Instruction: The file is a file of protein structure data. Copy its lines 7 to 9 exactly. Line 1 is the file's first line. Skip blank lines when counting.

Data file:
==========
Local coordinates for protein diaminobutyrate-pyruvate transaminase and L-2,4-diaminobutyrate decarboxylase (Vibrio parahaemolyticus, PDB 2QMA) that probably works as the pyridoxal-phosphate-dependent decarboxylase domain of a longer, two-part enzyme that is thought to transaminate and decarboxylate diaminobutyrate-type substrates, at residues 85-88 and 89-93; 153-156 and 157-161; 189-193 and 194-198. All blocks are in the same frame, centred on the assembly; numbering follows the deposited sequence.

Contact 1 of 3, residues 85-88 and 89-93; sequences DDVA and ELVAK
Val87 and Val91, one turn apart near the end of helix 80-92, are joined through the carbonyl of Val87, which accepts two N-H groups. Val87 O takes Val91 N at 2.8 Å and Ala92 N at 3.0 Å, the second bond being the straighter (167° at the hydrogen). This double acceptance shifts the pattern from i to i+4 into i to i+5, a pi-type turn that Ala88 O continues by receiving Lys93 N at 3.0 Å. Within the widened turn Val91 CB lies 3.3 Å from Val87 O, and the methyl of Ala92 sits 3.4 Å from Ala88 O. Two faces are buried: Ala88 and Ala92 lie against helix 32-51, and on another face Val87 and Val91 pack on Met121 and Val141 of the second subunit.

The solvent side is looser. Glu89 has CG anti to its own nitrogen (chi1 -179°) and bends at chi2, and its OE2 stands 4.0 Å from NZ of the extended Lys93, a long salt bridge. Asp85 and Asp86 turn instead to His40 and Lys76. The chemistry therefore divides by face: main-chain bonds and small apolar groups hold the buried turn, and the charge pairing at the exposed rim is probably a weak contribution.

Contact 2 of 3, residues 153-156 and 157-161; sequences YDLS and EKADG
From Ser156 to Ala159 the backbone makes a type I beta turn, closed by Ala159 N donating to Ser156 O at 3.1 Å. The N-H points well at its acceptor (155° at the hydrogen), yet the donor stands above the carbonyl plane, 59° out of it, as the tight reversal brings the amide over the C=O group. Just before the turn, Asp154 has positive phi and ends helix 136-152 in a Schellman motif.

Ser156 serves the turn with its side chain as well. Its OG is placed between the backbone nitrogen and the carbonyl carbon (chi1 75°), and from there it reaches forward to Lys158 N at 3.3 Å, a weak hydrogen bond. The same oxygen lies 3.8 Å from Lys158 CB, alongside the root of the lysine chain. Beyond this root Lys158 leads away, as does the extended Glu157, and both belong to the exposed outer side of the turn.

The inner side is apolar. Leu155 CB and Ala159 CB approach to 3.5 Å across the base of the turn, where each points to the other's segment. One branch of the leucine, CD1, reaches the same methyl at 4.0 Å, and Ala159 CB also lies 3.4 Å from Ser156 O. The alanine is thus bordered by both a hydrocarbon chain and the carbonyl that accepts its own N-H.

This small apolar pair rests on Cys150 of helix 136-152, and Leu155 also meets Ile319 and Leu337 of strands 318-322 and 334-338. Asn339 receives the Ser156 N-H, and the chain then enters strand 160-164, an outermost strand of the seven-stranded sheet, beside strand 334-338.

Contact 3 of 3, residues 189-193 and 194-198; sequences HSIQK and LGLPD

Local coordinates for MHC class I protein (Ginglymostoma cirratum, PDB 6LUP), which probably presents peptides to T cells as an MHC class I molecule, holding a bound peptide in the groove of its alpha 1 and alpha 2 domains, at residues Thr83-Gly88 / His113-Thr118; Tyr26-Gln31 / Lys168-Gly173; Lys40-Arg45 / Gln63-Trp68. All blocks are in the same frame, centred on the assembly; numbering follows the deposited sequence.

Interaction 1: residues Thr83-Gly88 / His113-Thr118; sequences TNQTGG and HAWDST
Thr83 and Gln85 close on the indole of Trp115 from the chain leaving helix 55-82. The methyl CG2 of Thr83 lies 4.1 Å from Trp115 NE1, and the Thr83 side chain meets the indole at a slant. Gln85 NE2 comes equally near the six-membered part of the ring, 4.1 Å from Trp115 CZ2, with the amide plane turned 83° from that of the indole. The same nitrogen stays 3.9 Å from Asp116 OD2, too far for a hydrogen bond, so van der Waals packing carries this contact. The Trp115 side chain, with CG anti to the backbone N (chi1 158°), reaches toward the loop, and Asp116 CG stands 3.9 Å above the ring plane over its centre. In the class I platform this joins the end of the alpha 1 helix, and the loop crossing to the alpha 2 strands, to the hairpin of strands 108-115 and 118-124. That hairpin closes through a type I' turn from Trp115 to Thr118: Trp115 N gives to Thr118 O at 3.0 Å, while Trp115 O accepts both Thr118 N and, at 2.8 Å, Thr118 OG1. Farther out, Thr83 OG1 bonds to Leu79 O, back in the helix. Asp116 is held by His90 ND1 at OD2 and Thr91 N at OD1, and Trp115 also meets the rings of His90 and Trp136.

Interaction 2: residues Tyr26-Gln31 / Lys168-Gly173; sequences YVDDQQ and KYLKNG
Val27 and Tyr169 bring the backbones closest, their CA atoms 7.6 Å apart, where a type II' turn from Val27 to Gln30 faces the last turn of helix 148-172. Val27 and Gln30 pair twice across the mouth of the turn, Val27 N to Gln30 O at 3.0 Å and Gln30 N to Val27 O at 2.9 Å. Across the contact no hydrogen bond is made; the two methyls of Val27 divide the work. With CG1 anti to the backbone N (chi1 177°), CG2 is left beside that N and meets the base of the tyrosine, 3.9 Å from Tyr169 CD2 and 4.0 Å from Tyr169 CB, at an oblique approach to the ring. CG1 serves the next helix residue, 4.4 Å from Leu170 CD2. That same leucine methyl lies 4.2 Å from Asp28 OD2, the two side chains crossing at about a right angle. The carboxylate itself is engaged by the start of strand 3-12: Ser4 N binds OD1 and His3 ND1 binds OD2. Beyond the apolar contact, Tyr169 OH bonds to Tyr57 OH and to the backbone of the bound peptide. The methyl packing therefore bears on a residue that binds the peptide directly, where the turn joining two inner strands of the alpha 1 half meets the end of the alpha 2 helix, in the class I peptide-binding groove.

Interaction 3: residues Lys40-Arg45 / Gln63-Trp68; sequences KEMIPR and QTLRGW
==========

Ser156 serves the turn with its side chain as well. Its OG is placed between the backbone nitrogen and the carbonyl carbon (chi1 75°), and from there it reaches forward to Lys158 N at 3.3 Å, a weak hydrogen bond. The same oxygen lies 3.8 Å from Lys158 CB, alongside the root of the lysine chain. Beyond this root Lys158 leads away, as does the extended Glu157, and both belong to the exposed outer side of the turn.

The inner side is apolar. Leu155 CB and Ala159 CB approach to 3.5 Å across the base of the turn, where each points to the other's segment. One branch of the leucine, CD1, reaches the same methyl at 4.0 Å, and Ala159 CB also lies 3.4 Å from Ser156 O. The alanine is thus bordered by both a hydrocarbon chain and the carbonyl that accepts its own N-H.

This small apolar pair rests on Cys150 of helix 136-152, and Leu155 also meets Ile319 and Leu337 of strands 318-322 and 334-338. Asn339 receives the Ser156 N-H, and the chain then enters strand 160-164, an outermost strand of the seven-stranded sheet, beside strand 334-338.